Vets and breeders discuss impact of Prop B on dogs' health

Monday, October 25, 2010 | 9:33 p.m. CDT; updated 10:35 p.m. CDT, Thursday, October 28, 2010

COLUMBIA — Marty Murray never knows the next time an inspector will visit her kennel. She also doesn't know which organization will send the inspector.

Murray, the owner of SacRiver Kennel in Ash Grove, and a licensed breeder with *the Missouri Department of Agriculture and Greene County, said she makes sure her facilities meet American Kennel Club and Greene County standards.


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Murray said that after all the time and money she put into building her facilities and getting them approved by the U.S. Department of Agriculture eight years ago, she doesn't want to risk losing her license. But if voters pass Proposition B, a ballot initiative that strengthens regulations on breeding facilities that own 10 or more sexually intact dogs, on Nov. 2, Murray said she'll have to make some expensive changes.

The USDA provides regulations for licensed breeding facilities in the Animal Welfare Act. Professional breeders in Missouri can choose to be licensed with the USDA, the Missouri Department of Agriculture or both. But, regulations for animal enclosures are identical for breeders licensed with the federal and state governments.

Among the biggest differences between Proposition B standards and current regulations are stricter rules on flooring, access to the indoors and outdoors, breaks between breeding cycles, increased space requirements and a limit on the number of sexually intact dogs a breeder may own.

Some veterinarians have commented that the regulations suggested in Proposition B are good for some dogs, but not all of them. Likewise, some licensed breeders, such as Murray, prefer USDA standards because they believe current standards are better for their dogs' health.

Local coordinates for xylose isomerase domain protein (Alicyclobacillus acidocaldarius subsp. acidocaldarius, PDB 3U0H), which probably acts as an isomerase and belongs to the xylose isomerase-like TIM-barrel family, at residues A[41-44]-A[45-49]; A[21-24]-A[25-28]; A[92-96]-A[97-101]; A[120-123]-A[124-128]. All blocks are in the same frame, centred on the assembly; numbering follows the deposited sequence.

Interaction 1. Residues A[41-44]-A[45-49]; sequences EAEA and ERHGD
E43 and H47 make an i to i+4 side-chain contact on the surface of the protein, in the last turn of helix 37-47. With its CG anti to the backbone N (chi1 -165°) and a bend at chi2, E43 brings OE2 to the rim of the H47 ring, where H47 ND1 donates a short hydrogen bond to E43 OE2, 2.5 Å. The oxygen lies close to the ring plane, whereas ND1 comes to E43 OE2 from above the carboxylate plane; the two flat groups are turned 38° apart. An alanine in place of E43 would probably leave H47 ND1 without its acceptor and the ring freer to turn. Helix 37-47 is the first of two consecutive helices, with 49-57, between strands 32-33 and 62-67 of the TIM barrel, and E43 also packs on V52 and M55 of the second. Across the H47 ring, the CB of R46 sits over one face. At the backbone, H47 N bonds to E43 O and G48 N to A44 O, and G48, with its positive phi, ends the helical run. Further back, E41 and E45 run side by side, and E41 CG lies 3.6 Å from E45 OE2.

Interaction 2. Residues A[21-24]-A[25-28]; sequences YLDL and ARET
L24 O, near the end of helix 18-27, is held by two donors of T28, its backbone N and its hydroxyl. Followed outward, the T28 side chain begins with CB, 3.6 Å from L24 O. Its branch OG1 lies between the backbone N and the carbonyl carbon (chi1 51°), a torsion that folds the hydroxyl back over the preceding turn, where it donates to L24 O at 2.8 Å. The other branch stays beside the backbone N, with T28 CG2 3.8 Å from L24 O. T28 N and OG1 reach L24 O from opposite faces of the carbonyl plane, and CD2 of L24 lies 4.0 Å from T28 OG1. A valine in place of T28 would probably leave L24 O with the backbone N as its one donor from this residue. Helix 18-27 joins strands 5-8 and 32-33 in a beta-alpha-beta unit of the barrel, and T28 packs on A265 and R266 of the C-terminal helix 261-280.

Here, veterinarians and licensed breeders weigh in on what standards they think are best and why.

Flooring of indoor enclosures:

What the Animal Welfare Act says: Indoor enclosures do not have to have a solid floor, but mesh or slatted flooring must be constructed so the dogs' feet do not pass through any openings. Breeding facilities may have stacked cages. 

What Proposition B says: Indoor enclosures must have solid flooring, and these enclosures may not be stacked above or below the enclosure of another animal.

What veterinarians say: The impact that flooring has on a dog's joints depends tremendously on the weight and age of the particular dog, said Richard Meadows, a veterinarian who teaches at MU's Veterinary Medical Teaching Hospital. Mesh flooring could create pressure points in large dogs, he said.

The type of wire used in mesh enclosures also affects the dogs' health, Meadows said.  He said inadequate wiring can cause pressure sores, and dogs can get their feet caught in it, which could lead to ripped skin or broken bones.

But Meadows said that the right kind of mesh flooring, such as wiring with a plastic coating, can be better for a dog's health than solid floors. Mesh flooring drains the dogs' waste, he said, pointing out that dogs left to stand in their own urine or feces can develop infections and foot problems.

Kenneth Vroman, a veterinarian at Howard County Veterinary Services in Fayette, said the flooring issue doesn't have to be either-or. He said solid flooring can be more comfortable for dogs, but providing some slotted flooring allows a dog to relieve itself without having to remain in an enclosure with its own waste.

Veterinarian Scott Fray of Cooper County Animal Hospital in Boonville said that flooring is not a one-size-fits-all issue. There is no simple answer, he said, because different dogs have different needs.